However, before I went to Clarke's, I stopped off at Van Schaik (pronounced "skike"), an academic bookstore that was recommended to me by some Capetonians whom I met on the Tristan voyage. I bought two language books there, yet it would be more consistent if I grouped all the same languages together. First up, thus, are the books about the languages of South Africa:
Oxford University Press has published numerous juvenile picture dictionaries on the indigenous languages of South Africa. I picked up four of them, and this one, First Bilingual Dictionary: IsiXhosa + English I got at Van Schaik. The Xhosa people refer to their own language as isiXhosa. The accompanying pictures enable the reader to cement the Xhosa term to the object. One page of the chapter entitled "Inside our house" ( = Xhosa "Ngaphakathi ekhaya") reveals the English influence in terminology: bed = ibhedi, fridge = ifriji, kitchen = ikhitshi.
Xhosa Dictionary: English-Xhosa-Afrikaans/Xhosa-English-Af
First Bilingual Dictionary: Sesotho + English I also got at Van Schaik. A comparison with the same terms: in English bed = Sesotho bethe, fridge = sehatsetsi, kitchen = phapusi ya ho phehel. The Sesotho language also goes by the following names:
Sotho is another name for Sesotho. English-Sotho Vocabulary by A. Casalis is a unilingual dictionary.
South Sotho is another name for the same language. New South Sotho Dictionary: English-South Sotho/South Sotho-English by S. R. Chaphole is a small bilingual dictionary.
First Bilingual Dictionary: Xitsonga + English gives the following comparisons: English bed = Xitsonga mubedo, fridge = xigwitsirisi, kitchen = xitanga.
Xitsonga-English/English-Xitsonga / Dikixinari ya Xitsonga-Xinghezi / Bilingual and Explanatory Dictionary includes terms that reflect the current state of health in South Africa, especially as it affects the native population. This dictionary is full of terms under blood and HIV, for example HIV positive, HIV status, HIV-infected person, HIV-positive result (all of which have their own entry, and I suppose the hyphenation renders HIV-positive result not immediately alphabetically after HIV positive). There is also a separate entry for the phrase mother-to-child transmission.
First Bilingual Dictionary: Setswana + English gives the following comparisons: English bed = Setswana bolao, fridge = setsidifatsi, kitchen = khitšhini.
Tshivenḓa-English/English-Tshivenḓa / Ṱhalusamaipfi ya u ṱalutshedza ya nyambombili / bilingual and explanatory dictionary in comparison with the Xitsonga dictionary above had a complete absence of AIDS- and HIV-related terms, most notably, not even an entry for those abbreviations. Could the AIDS situation be less of a crisis in northeastern South Africa, where Tshivenḓa is spoken?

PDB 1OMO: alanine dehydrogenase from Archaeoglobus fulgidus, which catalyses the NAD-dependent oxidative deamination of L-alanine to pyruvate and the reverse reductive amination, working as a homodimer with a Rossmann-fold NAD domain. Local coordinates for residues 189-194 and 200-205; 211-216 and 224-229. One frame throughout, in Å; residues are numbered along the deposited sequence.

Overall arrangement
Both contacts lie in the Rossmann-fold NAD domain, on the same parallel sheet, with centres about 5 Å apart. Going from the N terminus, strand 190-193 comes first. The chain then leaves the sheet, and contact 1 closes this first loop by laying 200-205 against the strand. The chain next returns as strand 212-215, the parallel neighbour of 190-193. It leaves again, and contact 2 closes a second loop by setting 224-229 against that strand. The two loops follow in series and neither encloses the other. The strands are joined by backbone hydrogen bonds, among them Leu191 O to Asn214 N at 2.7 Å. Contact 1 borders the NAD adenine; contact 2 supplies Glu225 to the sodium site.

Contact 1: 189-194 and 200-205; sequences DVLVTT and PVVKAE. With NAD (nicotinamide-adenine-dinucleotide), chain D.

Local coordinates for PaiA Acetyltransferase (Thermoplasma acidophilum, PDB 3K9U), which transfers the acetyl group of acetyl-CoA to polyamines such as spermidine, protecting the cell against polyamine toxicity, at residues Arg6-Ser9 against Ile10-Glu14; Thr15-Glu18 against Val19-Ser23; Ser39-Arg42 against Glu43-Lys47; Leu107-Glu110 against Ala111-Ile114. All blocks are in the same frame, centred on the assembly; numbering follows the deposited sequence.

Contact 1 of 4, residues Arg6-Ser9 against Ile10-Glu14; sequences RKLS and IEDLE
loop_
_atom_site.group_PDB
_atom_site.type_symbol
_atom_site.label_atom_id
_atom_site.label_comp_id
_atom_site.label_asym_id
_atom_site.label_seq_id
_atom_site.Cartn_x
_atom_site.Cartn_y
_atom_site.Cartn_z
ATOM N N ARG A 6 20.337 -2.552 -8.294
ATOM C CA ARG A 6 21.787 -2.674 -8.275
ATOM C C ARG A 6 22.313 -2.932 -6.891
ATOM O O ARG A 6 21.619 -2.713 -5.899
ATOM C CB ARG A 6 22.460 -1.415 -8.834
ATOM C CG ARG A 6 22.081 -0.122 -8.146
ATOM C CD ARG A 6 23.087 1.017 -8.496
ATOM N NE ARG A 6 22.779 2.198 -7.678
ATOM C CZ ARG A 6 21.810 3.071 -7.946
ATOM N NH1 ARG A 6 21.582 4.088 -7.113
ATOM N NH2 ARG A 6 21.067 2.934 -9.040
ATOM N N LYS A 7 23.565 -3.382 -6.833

And now for the books about subjects other than languages:
Clarke's had a locked room containing rare books. I had a quick look around on my first visit and found this little gem:
Early Days in Maseru by Major G. Tylden. It was published in Maseru, then Basutoland, in 1944 and limited to one hundred copies. My copy is #88 and is autographed. A check at the Abebooks website shows three available for sale, ranging in price from $25 to $150 US. I paid R100, roughly $10 Canadian.
On my second visit to Clarke's I found this in the rare books room:
I read Tristan da Cunha and the Roaring Forties by Allan Crawford late last year and a full description of the book is found here.
I found two more books with Tristan relevance:
Bibliography of Tristan da Cunha by Patrick Helyer and Michael Swales, a 1998 reference of all sorts of occurrences of Tristan in various media, including films. Aside from the expected historical, zoological and flora documents, this bibliography also included articles pertaining to the dental and medical health of the Tristanians, philately and conservation.
Churches of the South Atlantic Islands 1502-1991 by Edward Cannan. There were four parts to this book, dealing with the churches on the following islands or island groups: St. Helena, Ascension, Tristan da Cunha and the Falkland Islands. I was happy to find these three books about Tristan, as I had read about them while researching the island.
And now for some books about South African history, especially its bantustans or black homelands history:
Language and Social History: Studies in South African Sociolinguistics, edited by Rajend Mesthrie, from 1995. I saw this book during my first visit but wondered if a later edition was available. When I returned to my hotel I checked it out on-line and saw that this was it. Very interesting topics covered, such as "The sociohistory of clicks in Southern Bantu", "Women in the history of Afrikaans", "Mutual lexical borrowings among some languages of southern Africa: Xhosa, Afrikaans and English" and "Slang in South African English".
The Group Areas Act--Its Effect on Human Beings by Muriel Horrell, from 1956. More history from the evil era of apartheid. City maps were included with coloured areas showing where the whites, coloureds, Indians and blacks lived, as well as proposed coloured areas and areas under dispute. Get a load of the telling cover imagery!
The Black Homelands of South Africa: The Political and Economic Development of Bophuthatswana and KwaZulu by Jeffrey Butler, Robert I. Rotberg and John Adams from 1977.
Render Unto Kaiser: A Transkei Dossier by Barry Streek and Richard Wicksteed, a 1981 book about the first bantustan to be given independence, Transkei.
My final South African book report will be about the titles I bought new in retail establishments.